The case has not finished shaking the evangelical milieu of the Orleans region and opposes two visions of justice. In March 2022, Philippe Forest was convicted of raping three teenagers. While the pastor of the condemned man is prosecuted because he is accused of not having informed the authorities.
The Loiret Assize Court only needed a short time to rule on the charges submitted to it last spring. The trial began on Friday March 11 and the verdict had fallen on the night of the following Monday.
Philippe Forest, a mathematics teacher, was sentenced to 16 years in prison for rape and sexual assault. The charges against him took place between 2005 and 2018.
Two of the young victims were 13 and 14 years old, they attended the church where the man had various non-pastoral responsibilities. The justice sentenced him for rape and sexual assault on a 15-year-old minor "by a person having authority over the victim".
Forest, now 56, had claimed before the Loiret Assize Court that the plaintiffs were consenting and older. After changing churches in 2018, he told his new pastor that he "did things with young men". The latter failed in his duty to report him to the authorities.
Reporting to public authorities, a duty
Even before Forest's confession, the pastor had been informed by one of the victims, but he had chosen not to alert the authorities designated by law, considering it more useful to rely on the council of elders of his church. His view was that this was a moral issue, not a criminal one.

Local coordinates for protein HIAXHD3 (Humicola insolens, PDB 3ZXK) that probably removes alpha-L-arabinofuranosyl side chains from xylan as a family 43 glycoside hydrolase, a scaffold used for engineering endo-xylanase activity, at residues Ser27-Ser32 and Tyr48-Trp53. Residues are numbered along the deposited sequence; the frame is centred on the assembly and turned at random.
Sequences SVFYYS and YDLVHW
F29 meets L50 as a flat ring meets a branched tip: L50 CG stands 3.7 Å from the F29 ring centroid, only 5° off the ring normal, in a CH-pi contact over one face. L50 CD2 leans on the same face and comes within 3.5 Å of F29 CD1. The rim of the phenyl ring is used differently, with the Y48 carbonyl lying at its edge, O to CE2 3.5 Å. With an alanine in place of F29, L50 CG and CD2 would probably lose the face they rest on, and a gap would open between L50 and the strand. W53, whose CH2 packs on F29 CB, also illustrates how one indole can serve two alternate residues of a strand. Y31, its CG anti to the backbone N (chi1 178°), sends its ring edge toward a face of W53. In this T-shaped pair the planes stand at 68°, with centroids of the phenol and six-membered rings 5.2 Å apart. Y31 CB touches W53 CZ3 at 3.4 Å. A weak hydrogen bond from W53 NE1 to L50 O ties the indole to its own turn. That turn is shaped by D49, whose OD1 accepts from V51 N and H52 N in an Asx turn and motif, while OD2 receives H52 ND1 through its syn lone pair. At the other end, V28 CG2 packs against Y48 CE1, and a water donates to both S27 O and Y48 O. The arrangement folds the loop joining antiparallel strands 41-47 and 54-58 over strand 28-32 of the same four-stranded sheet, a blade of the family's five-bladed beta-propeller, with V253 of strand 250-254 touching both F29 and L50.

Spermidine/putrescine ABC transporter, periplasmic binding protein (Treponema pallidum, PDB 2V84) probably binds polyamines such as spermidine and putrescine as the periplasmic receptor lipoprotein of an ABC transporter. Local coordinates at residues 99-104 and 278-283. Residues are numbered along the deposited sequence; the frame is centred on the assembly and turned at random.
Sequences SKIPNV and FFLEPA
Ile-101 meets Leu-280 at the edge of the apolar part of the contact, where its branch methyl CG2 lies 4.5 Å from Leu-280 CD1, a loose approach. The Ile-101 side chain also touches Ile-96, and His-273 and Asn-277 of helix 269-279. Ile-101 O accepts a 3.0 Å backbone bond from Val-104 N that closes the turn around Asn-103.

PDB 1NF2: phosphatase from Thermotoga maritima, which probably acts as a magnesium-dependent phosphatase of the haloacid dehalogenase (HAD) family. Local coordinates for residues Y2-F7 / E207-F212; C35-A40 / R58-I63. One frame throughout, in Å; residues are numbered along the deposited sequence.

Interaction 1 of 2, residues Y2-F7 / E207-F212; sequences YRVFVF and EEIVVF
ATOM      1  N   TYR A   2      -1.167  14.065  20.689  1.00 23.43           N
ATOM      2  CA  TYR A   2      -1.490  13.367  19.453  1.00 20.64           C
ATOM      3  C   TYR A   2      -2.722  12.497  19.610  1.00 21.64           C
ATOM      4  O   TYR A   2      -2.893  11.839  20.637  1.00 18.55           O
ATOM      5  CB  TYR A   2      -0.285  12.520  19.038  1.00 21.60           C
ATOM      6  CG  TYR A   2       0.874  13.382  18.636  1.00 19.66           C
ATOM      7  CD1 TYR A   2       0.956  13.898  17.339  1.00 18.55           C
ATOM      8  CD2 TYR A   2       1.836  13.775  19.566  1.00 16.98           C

“I thought it was a moral, sexual fault. We didn't think about all that [...] I was told about things with young people, I didn't dig into it, maybe it was my mistake. I was probably naive, did he concede before the Orleans Criminal Court the November 15.
If the minister of religion did not consider it necessary to alert the authorities for "fear of being accused of having falsely accused someone", his colleague from the previous community of the condemned brought the facts to the attention of the justice as soon as he was informed by the family of one of the young people.
A legitimate and law-abiding attitude according to Nancy Lefevre, lawyer with the CNEF. She recalls that the person alerting the authorities "does not denounce a person, but facts to the police or the gendarmerie who have the means to investigate" and that the only legitimate authority in the matter is not the council of church, but the public power.
Without commenting on this case, Ms. Lefevre observes the importance of reconciling both the field of professional secrecy and the obligation to denounce abuses committed against minors or vulnerable persons. “Professional secrecy, she specifies, is restricted to the condition that the pastor learns the facts in his capacity as an ecclesiastical official”. However, he can exercise a conscience option and denounce them, and he even has the obligation to do so if the person has a repeat offender profile.
The CNEF, she says, has published prevention and support tools addressed to the various member churches, including a guide to combating sexual abuse. The umbrella organization has also created a listening service called “Stop Abuse”.
The Orleans public prosecutor requested three years in prison, suspended, and a fine of 1 euros, against the pastor who had knowledge of the facts. Judgment was reserved for December 500.
“This case may also be able to get things moving, to push the victims to speak”, observes Nancy Lefevre.